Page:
ARLINGTON, Va. (Army News Service, Feb. 2, 2009) - One week after a major ice storm that stretched from the Ozarks through Appalachia, three states are still recovering with the help of the National Guard.

Kentucky, Arkansas and Missouri still have troops on duty clearing debris and conducting welfare checks, and they are getting help from neighboring states as well.

In Kentucky, the state's entire Army National Guard and about 325 Air National Guard members have been activated for a total of 5,000 in what has been described as the largest call-up in state history.

Kentucky Gov. Steve Beshear said in a news release that he made the decision to ensure the safety and well-being of Kentucky's citizens after a storm that left about 700,000 residents without power and paralyzed the western part of the state.

"It's going to be a long haul for us," he told the Associated Press on Sunday as he toured the state. "We've thrown everything we have at it. We're going to continue to do that until everyone is back in their homes and back on their feet."

The Kentucky Guard is also providing communications support, engineering capability, power generation, security and aviation recovery missions as well as distributing food and water.

Through an Emergency Management Assistance Compact request, the Florida Air National Guard will provide six Regional Emergency Response Networks, which is a communications system operated by a four-person team, and the Tennessee National Guard will send 30 Humvees to help with the storm response. More Humvees are expected to come from other states today.

According to the National Guard Bureau, the Kentucky Guard has distributed about 100 generators throughout the state.

Beshear said the storm was the biggest natural disaster to ever hit the state. The Associated Press reported that the storm knocked out power to 1.3 million customers from Texas to Maine, including 700,000 in Kentucky and 300,000 in Arkansas.

In Arkansas, almost 1,000 Guardmembers are currently working in nine counties across the northern third of the state. They are being deployed in 50-man teams to support local authorities.

One such team was sent to Marmaduke, Ark., to clear debris from the roadways, while others went door-to-door to notify the residents of a boil order in the area.

During the door-to-door visits, Soldiers encountered a single mother and her children who had been stranded with nothing to eat for a number of days, according to a news release from the Arkansas Guard. The Soldiers provided the family with their own food and water and notified community leaders for further support.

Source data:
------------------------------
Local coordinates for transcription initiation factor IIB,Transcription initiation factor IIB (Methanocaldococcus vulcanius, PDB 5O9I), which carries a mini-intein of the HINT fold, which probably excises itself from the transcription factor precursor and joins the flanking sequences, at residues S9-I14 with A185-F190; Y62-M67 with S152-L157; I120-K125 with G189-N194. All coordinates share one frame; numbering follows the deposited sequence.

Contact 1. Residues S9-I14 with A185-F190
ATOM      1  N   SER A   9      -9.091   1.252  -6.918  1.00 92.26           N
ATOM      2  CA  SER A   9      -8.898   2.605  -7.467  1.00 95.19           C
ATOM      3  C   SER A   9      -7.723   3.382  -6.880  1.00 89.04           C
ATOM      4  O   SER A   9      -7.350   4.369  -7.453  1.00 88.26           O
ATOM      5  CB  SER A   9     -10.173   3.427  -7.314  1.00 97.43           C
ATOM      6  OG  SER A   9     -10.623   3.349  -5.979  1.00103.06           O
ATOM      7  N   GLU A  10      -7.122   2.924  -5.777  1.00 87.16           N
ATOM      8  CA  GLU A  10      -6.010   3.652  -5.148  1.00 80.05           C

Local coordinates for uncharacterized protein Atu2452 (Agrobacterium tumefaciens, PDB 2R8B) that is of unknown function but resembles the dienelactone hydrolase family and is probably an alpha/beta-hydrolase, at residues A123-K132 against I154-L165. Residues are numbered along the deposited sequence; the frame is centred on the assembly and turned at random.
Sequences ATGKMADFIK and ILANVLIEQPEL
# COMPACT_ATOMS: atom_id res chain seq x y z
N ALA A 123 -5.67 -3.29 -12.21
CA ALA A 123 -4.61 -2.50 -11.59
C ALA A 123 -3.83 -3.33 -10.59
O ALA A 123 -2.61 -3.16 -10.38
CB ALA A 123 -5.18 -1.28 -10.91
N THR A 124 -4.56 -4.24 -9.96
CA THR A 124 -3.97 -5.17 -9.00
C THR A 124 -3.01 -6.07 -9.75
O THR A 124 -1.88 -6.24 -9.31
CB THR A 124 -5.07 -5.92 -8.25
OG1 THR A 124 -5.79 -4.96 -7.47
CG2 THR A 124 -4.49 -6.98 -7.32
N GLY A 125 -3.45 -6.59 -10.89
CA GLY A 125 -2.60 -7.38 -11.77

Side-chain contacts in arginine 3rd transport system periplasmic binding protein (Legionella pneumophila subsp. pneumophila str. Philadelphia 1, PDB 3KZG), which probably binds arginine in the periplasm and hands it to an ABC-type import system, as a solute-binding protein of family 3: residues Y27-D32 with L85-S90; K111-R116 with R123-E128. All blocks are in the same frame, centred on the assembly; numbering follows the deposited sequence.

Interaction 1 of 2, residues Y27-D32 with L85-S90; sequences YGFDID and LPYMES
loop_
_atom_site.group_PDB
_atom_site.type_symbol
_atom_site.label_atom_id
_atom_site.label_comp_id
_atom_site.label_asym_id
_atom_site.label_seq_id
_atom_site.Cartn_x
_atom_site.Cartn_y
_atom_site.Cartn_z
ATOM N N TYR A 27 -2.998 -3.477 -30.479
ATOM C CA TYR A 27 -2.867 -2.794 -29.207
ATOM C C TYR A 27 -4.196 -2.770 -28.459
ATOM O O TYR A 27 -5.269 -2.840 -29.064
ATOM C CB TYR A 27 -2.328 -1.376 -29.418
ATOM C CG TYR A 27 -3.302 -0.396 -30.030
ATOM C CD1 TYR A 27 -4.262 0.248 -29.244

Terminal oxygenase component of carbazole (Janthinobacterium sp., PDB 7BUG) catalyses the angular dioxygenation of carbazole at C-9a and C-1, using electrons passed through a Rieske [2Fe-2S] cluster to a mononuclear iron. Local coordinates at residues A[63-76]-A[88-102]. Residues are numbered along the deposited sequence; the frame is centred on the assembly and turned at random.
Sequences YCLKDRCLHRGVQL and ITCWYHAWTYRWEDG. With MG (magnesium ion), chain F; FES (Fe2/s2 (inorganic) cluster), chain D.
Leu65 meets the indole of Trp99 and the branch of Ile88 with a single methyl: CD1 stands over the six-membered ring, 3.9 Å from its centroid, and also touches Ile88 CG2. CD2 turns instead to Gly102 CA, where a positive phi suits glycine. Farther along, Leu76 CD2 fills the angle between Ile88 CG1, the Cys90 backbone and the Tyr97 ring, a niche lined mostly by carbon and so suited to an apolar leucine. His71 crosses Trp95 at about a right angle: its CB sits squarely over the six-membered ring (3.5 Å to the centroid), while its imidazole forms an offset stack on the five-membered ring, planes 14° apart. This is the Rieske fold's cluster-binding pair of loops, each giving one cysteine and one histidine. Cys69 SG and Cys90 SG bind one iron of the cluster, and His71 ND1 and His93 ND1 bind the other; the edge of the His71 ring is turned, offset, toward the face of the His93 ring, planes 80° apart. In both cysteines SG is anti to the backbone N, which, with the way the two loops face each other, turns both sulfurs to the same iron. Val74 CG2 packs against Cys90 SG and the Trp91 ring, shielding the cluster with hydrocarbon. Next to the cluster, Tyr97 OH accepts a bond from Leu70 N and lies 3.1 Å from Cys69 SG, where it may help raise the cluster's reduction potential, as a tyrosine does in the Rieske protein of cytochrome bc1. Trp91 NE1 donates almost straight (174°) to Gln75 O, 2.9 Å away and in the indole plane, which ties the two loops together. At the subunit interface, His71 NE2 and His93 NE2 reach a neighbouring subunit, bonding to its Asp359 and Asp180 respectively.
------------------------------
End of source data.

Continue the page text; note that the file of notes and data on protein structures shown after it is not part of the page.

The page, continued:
The Arkansas Guard has also provided power generation, cots and blankets, emergency shelter, fuel, water, shower systems, radios and chainsaws.

Capt. Chris Heathscott, the state public affairs officer, said the Guard's missions are expected to continue until the power companies restore power to the affected communities.

In Missouri, about 400 Guardmembers have been sent to 10 counties to support the needs of the communities in the southeast part of the state.

"The service of our Citizen-Soldiers and -Airmen in southeast Missouri continues to be invaluable in this recovery effort," said Gov. Jay Nixon.

In addition to route clearance and welfare checks, the Guardmembers have provided transportation support as well as 15 trucks of water, three trucks of cots and two trucks of blankets in Jefferson City, Mo. Two, five-ton trucks were sent to Poplar Bluff, Mo., to distribute food and water in the area.

"While Missourians continue to be affected by this devastating storm, your Missouri National Guard works alongside communities to help citizens get the help they need," said Brig. Gen. Stephen Danner, adjutant general of the Missouri National Guard.

Danner and the governor visited the affected areas over the weekend. "During our visit to the area yesterday, my heart went out to those families affected by the devastation," Danner said. "But as bad as the devastation is, the local communities are working nonstop to ensure their citizens get the help they need.

"The Missouri National Guard is proud to be a strong part of that help," he said.

(Air Force Lt. Col. Ellen Krenke serves with the National Guard Bureau Public Affairs Office.)